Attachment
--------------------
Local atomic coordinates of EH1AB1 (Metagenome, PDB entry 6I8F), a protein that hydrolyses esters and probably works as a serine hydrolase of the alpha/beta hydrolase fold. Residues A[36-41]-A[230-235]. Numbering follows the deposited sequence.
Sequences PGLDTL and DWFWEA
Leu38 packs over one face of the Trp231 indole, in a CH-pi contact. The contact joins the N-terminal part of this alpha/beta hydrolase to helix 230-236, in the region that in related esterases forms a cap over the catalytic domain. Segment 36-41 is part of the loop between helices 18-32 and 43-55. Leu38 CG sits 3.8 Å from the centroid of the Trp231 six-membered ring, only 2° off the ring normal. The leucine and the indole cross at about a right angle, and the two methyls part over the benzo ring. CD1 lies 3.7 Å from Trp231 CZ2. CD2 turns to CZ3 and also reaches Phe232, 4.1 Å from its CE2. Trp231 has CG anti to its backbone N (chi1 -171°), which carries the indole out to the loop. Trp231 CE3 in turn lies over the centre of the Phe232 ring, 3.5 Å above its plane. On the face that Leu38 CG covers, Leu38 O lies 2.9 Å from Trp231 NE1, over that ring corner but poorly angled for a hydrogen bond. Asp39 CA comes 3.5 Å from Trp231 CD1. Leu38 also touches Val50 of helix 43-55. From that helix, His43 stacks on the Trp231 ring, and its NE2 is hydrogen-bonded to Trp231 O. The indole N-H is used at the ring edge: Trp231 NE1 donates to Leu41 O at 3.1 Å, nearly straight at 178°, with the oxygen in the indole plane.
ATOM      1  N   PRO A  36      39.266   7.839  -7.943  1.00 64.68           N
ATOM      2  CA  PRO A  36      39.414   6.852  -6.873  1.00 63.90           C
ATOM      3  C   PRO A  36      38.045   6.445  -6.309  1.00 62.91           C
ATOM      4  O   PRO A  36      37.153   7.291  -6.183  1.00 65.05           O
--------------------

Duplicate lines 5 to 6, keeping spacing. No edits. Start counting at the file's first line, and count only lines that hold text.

ATOM      2  CA  PRO A  36      39.414   6.852  -6.873  1.00 63.90           C
ATOM      3  C   PRO A  36      38.045   6.445  -6.309  1.00 62.91           C